For reasons that medical scientists are still puzzled by, every year Coach Frank commits at least one significant brain fart during the regular season. Various hypotheses have been proposed-- the taint of living next to so many Vikings' fans, Intelligent Design, sea monkies-- but we may never know for sure. Regardless, this year's recipient of the Cartwright Brain Fart Bonus is Coach Steve of the Metal Mayhem, as Frank elected to play the non-playing (follow that?) Jonathan Wells over some guy named Julius Jones. But I mean really, why would you want to play your #1 draft pick? I don't. The 10.5 differential was significant as the Mayhem won 44.8 to 36.4, or by 8.4 for Journal/Sentinal readers out there. With the victory, the Mayhem moved into sole possession of the Tranzport Hood Division, while the Diamond Boys faint playoff hopes were all but extinguished.

Stumbling Alcoholics... Err... Stumble
Perhaps they were looking ahead. Perhaps they just expected the Dimestick Cowboys, losers of seven in a row, to just roll over and die. Or maybe they were just blind drunk. Whatever the cause, the Stumbling Alcoholics turned in their worst performance of the year, scoring a meager 35.8, and lost to the death spiraling Cowboys, who got solid performances out of Hasselbeck, Alexander and the retuned Cadillac to post a just good enough 43.2. The loss dropped the stumblin' ones out of first place in the division for the first time since week five, while the Cowboys need to finish a mere 1-1 to reach that four win plateau they scoffed at back in week three.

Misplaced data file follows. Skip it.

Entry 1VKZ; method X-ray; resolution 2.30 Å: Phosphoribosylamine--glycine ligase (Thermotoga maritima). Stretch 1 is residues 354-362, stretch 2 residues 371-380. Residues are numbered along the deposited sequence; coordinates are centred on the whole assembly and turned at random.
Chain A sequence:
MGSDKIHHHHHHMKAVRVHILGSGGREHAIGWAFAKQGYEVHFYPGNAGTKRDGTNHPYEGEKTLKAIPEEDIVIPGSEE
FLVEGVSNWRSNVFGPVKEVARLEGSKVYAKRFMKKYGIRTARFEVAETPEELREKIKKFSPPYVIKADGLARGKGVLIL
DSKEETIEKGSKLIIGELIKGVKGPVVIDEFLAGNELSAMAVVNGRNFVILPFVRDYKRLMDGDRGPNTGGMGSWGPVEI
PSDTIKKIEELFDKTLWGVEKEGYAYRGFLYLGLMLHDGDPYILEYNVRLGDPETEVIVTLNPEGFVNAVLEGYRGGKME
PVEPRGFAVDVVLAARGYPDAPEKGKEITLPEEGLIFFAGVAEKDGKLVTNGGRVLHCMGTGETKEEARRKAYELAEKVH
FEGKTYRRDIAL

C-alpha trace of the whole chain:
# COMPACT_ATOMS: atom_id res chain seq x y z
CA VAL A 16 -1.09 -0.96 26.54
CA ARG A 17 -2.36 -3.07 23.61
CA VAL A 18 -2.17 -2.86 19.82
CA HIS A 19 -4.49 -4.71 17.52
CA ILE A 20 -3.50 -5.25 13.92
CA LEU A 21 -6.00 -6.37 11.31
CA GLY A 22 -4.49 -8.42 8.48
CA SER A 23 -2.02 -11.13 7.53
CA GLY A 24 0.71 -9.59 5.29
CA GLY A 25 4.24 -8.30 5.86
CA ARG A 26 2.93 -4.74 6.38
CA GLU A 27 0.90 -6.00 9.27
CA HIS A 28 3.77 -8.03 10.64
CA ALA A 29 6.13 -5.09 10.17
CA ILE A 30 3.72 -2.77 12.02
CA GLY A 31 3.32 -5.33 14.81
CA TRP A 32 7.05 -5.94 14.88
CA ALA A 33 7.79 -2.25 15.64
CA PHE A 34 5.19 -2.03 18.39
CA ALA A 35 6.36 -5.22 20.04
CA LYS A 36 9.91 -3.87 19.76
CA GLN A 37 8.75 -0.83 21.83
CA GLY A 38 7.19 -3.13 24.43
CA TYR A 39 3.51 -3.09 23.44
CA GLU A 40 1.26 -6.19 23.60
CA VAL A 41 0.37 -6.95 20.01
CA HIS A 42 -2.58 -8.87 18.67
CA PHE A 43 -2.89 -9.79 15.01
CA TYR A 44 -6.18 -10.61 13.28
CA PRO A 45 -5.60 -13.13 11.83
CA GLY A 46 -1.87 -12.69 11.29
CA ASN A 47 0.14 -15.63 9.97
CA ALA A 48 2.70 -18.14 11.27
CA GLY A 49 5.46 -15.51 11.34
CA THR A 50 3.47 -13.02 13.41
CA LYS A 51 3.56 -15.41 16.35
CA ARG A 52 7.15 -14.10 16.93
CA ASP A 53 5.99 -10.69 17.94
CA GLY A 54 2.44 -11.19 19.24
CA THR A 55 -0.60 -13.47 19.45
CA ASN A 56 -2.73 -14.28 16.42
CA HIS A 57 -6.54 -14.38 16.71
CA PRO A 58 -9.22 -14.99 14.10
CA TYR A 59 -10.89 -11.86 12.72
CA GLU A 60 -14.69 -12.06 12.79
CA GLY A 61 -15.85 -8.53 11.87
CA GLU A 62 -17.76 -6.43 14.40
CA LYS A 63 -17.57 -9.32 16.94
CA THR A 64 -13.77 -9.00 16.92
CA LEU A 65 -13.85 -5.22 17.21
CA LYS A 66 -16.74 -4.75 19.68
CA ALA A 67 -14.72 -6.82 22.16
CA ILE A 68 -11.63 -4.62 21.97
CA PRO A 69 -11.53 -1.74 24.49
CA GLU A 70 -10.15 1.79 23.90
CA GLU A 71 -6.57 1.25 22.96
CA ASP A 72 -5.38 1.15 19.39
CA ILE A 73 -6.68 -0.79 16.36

Renaissance Men Keep the Grail in Sight
They've won some ugly games this year, but through it all, the Renaissance Men have kept the ultimate reward, the Holy Grail in their crosshairs. So to speak. Probably not a lot of crosshairs to be found back in the 16th century. Anyway, the rusty dudes played a solid game when they needed it, rolling behind Aaron Brooks' 20.1 to a 52.0 to 28.6 pasting of the Chocolate Foam. The victory keeps the division title within range for the Ren Men, but Coach Russ better keep his group focused this week against the steamrolling Posts and not looking ahead to a season ending clash with the division leading Mayhem. For the Foam, the loss is a story of opportunity missed. Coach Jim played two guys, Fred Taylor and Joey Galloway, that got 0, and tight end Jerramy Stevens who notched only 2.7. Had he instead played De'shaun Foster (6.1), Brandon Lloyd (11.9) and Dallas Clark (12.5), he would have nearly doubled his total (no doubt a 200% increase using Journal math) and won the game. The loss dropped the Foam out of the playoffs for the moment, though at 6-5 a 2-0 finish will likely get them into the post-season.